If you move to the Netherlands with a German pension, this may affect your income. Everyone who lives in the Netherlands is in principle insured under the Dutch volksverzekeringen [national insurance] / Einheitsversicherung [single insurance] and must pay contributions according to their income. However, there are exceptions. If you only receive a German pension, you can apply for exemption from this insurance. The advantage is that you do not have to pay contributions. However, you can still use the Dutch health care system. You can find information about exemption from compulsory insurance in the Netherlands on the SVB website.
If you receive a small Dutch pension, you may be able to opt out of receiving it. This will bring you back under the German social security regulation. This means that you do not have to pay contributions in the Netherlands. If you are considering taking a part-time job in the Netherlands alongside your German pension, bear in mind that you will then be entirely covered by Dutch social security. This means that you will have to pay contributions on your wereldinkomen [world income] / complete income in the Netherlands. This can be very unfavourable financially. You can find all the information about exemption from Dutch national insurance in German on the SVB website.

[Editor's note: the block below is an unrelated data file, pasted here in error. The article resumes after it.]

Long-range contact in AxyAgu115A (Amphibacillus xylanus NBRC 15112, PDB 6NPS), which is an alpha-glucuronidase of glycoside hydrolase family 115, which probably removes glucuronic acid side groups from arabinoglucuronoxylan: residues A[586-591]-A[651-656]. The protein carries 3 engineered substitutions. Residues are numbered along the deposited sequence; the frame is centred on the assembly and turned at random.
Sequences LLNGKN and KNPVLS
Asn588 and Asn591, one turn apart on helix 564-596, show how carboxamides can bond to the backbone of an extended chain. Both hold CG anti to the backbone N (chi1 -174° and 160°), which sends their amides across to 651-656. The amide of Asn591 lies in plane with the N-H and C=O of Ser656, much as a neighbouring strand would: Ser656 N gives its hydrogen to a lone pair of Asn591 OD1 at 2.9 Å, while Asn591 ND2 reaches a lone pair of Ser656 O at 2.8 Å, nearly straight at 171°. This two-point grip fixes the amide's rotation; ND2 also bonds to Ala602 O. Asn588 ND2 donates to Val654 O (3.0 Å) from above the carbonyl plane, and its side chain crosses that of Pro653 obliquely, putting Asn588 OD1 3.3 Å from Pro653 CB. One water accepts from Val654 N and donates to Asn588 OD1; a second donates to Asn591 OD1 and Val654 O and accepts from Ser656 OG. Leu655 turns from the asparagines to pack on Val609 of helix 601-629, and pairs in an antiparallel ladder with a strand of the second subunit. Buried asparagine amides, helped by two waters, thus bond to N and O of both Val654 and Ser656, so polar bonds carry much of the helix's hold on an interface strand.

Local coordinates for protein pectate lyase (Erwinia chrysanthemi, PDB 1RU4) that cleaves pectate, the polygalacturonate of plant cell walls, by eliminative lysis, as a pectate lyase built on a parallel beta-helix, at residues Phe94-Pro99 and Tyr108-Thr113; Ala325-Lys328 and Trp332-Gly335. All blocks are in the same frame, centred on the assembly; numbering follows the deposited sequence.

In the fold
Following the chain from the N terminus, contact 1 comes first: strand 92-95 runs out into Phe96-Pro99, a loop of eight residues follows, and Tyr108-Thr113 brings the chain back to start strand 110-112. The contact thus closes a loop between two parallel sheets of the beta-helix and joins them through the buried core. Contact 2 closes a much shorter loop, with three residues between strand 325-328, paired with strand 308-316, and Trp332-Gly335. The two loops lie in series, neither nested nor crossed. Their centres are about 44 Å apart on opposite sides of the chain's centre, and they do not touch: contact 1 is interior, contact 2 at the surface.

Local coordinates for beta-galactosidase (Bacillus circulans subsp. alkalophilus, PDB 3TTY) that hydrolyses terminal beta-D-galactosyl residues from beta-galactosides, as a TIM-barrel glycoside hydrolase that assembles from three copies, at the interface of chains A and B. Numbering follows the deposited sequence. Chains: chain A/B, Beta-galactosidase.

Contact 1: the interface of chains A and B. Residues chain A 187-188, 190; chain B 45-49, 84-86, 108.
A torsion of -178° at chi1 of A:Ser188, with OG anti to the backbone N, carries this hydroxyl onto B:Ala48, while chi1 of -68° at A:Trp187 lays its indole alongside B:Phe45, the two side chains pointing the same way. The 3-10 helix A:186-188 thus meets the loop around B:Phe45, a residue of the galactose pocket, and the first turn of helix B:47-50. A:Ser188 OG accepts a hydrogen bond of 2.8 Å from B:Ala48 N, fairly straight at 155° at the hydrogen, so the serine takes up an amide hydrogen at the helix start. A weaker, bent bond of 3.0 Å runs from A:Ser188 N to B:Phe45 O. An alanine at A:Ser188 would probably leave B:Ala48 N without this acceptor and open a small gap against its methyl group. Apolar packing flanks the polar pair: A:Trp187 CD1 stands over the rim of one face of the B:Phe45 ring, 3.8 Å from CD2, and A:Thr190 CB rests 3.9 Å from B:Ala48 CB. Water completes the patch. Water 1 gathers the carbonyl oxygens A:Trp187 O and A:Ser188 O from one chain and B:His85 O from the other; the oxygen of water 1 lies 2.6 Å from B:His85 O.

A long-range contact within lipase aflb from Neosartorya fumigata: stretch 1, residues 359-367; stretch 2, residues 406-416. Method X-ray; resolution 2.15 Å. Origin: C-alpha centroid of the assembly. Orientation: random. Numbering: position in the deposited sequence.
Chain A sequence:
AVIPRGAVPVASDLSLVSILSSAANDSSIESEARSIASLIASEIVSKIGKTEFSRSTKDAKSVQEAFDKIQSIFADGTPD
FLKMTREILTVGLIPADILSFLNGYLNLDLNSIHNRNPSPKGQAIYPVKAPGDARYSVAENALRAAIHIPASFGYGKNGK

Are you planning to move to the Netherlands? What about your pension and health insurance if you get a state pension from Germany or several EU countries?
If you have health insurance through a German pension (i.e. you are a member of the pensionersâ€™ health insurance scheme or have taken out voluntary legal insurance), you can use the Dutch health care system in the Netherlands (as if you were insured in the Netherlands). You will then need form S1 from your German health insurance. With this form, you can register with the Dutch health insurance CZ (only in Dutch). You can then decide where you want to use the health care system. In the Netherlands, you can also get help from the Dutch WLZ (type of long-term care insurance). If you are privately insured, you cannot use the CZ health insurance policy. You should then make arrangements with your insurance company to pay the bills.
The DVKA (GKV Spitzenverband [National Association of Statutory Health Insurance Funds]) has published a brochure on this subject.
For German civil servants living and retiring in the Netherlands who wish to be exempt from Dutch health insurance and ‘volksverzekeringen’ in the Netherlands, a special brochure has been published, which you can find below.
If you have health insurance in the Netherlands and pay the health insurance premium the WLZ premium for your worldwide income to the Dutch tax office? Then you can apply to the German Pension Insurance for a subsidy for the contributions via your German pension. You can download the application form at the bottom of this page.